With a lockdown looming, residents on Sydney’s northern beaches were out in force on Saturday, enjoying the sun, freedom and open spaces.
Locals were spotted at venues such as Palm Beach, Avalon, Newport, Manly and picturesque Shelly Beach in the lead up to confirmation of the two-week lockdown, which starts on Saturday night at 6pm.
Residents took the opportunity to sip on a coffee by the beach, host public BBQs, celebrate birthdays, or simply catch up with family and friends.
Scores of people were spotted in Avalon lining up for vaccination shots.
The region, home to just over 274,000 people – know all about lockdowns – they also endured one in December last year due to coronavirus.
This surfer defied the winter conditions to enjoy a surf on Sydney’s northern beaches on Saturday – before the lockdown was announced by the NSW Premier
Three locals at Avalon Beach were spotted sitting together by the beach, watching the action unfold in the ocean
Locals at Avalon Beach (pictured) were out enjoying the sun before two weeks of lockdown begins on Saturday night from 6pm
This man took the opportunity to gaze out to the ocean on Sydney’s northern beaches while out walking his dog (pictured at Avalon Beach)
The usually busy walkway to Wharf Bar and Hugo’s at Manly was deserted on Saturday afternoon
The timing of the lockdown – across Greater Sydney and its surrounds – couldn’t be worse for many, with the school holidays now in full swing.
Plans have been dashed for thousands – if not millions – as NSW Health scrambles to contain a possible Covid outbreak.
On Saturday afternoon just after 2pm, NSW Premier Gladys Berejiklian announced Greater Sydney would be thrown into lockdown until July 9.
It follows 12 new Covid-19 infections which were recorded on Saturday as the growing cluster of cases wreaks havoc across the Harbour City.
The stay-at-home orders apply to all of Greater Sydney including the Blue Mountains, Central Coast, and Wollongong areas.
The four reasons residents can leave their houses include for school or work if unable to do so from home, medical reasons including to get the vaccine and to give care, for essential shopping and to exercise in groups of no more than ten.
‘There is no curfew. You can leave your home at any stage to purchase any essential goods that you need to and that is a given. Be thoughtful and considerate about fellow citizens and no need to panic buy,’ Ms Berejiklian said.
‘I said that this the scariest time since the pandemic started and that’s proven to be the case.’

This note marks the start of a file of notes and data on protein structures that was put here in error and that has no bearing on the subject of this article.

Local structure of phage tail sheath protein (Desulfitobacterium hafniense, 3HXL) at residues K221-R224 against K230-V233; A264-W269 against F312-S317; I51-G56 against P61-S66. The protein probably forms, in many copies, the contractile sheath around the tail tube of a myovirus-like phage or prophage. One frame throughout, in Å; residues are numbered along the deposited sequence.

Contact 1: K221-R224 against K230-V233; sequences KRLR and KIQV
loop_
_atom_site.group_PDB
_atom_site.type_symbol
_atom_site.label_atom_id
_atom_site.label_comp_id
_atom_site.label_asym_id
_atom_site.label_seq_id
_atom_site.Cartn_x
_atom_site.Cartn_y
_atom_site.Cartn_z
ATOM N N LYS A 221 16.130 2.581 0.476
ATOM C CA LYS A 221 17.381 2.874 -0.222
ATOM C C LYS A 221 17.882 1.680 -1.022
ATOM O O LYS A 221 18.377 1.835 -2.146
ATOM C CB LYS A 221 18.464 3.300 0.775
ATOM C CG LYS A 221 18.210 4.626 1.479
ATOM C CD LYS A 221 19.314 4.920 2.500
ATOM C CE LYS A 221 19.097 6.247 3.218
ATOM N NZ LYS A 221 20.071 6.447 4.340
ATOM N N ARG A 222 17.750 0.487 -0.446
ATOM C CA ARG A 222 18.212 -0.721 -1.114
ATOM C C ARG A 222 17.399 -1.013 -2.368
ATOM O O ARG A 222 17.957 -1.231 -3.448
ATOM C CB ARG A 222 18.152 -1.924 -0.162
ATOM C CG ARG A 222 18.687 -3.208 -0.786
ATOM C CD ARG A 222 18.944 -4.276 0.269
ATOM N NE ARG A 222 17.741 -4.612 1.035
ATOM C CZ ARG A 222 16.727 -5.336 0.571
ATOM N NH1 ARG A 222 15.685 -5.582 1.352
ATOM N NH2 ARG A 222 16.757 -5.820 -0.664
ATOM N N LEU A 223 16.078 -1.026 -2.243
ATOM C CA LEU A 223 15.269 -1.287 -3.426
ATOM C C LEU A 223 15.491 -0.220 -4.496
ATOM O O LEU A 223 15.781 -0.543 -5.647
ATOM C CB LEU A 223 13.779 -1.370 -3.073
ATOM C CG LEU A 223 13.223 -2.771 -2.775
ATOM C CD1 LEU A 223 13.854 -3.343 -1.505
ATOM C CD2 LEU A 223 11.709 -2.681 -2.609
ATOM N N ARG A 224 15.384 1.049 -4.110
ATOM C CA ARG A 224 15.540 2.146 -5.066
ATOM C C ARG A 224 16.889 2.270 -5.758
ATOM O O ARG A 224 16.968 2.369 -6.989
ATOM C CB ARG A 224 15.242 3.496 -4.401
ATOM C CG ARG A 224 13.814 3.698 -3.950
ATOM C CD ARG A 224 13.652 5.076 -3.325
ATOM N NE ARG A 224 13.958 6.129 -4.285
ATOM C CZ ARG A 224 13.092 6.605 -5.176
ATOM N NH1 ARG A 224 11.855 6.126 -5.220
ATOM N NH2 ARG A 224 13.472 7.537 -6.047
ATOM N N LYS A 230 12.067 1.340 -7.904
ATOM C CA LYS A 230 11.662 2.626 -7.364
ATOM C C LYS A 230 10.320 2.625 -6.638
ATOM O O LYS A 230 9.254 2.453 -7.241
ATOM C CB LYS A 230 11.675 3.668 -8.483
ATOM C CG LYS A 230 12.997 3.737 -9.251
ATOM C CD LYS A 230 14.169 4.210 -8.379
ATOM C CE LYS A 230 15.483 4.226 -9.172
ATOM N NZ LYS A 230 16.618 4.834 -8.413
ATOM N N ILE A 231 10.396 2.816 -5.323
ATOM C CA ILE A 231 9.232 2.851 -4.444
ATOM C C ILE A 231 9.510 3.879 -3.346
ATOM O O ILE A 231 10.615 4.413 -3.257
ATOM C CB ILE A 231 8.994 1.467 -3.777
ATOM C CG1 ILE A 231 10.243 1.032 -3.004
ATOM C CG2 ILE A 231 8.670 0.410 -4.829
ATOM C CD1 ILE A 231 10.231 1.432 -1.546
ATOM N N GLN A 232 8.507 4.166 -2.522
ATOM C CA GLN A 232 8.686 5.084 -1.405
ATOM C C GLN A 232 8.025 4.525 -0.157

The premier also stated the outbreak of the Indian ‘Delta’ strain left health authorities with no other choice but to impose the hard lockdown.
‘I’m as disappointed as everybody else…but we’ve only done it because we absolutely had to,’ she said.
The ferry terminal at Manly Wharf was also very quiet as news of the lockdown filtered across Sydney
Palm Beach was heaving with people on Saturday morning – before Sydney was plunged into lockdown for two weeks
This party at Newport Beach went ahead – at 2pm on Saturday, Sydney was plunged into a lockdown until July 9
‘The best advice from health is that we should brace ourselves for additional cases.
‘Because the contact tracers have done such a good job in identifying potential cases and their close contacts, just from those numbers alone and how transmissible the virus is, we know that the numbers will go up in the next few days.
‘We are taking the right advice, we are doing the right things. But the best advice we received today is that it will take two weeks.’
NSW Health Minister Brad Hazzard also pleaded for patience and co-operation as authorities determine how best to reign in the outbreak.
‘The Delta variant is proving to be a very formidable foe,’ he said.
‘No matter what defensive steps we’re taking at the moment, the virus seems to understand how to counter attack.’
SYDNEY’S LOCKDOWN: WHAT YOU NEED TO KNOW UNTIL JULY 9
*Applies to people living in greater Sydney, the Blue Mountains, Central Coast and Wollongong
*The four reasons you can leave your home:
- Shopping for food or other essential goods and services
- Medical care or compassionate needs (including to get a COVID-19 vaccine)
- Exercise outdoors in groups of 10 or fewer
- Essential work, or education, where you cannot work or study from home
The rest of NSW (including regional areas) will be subject to the following restrictions:
- No more than five visitors (including children) allowed in homes
- Masks are compulsory in all indoor non-residential settings
- The four-square-metre rule is back for indoor and outdoor settings and drinking while standing at indoor venues is not allowed
- Dancing will not be allowed at indoor hospitality venues or nightclubs, but dancing is allowed at weddings for the wedding party (no more than 20 people)
- Dance and gym classes are limited to 20 people per class and masks must be worn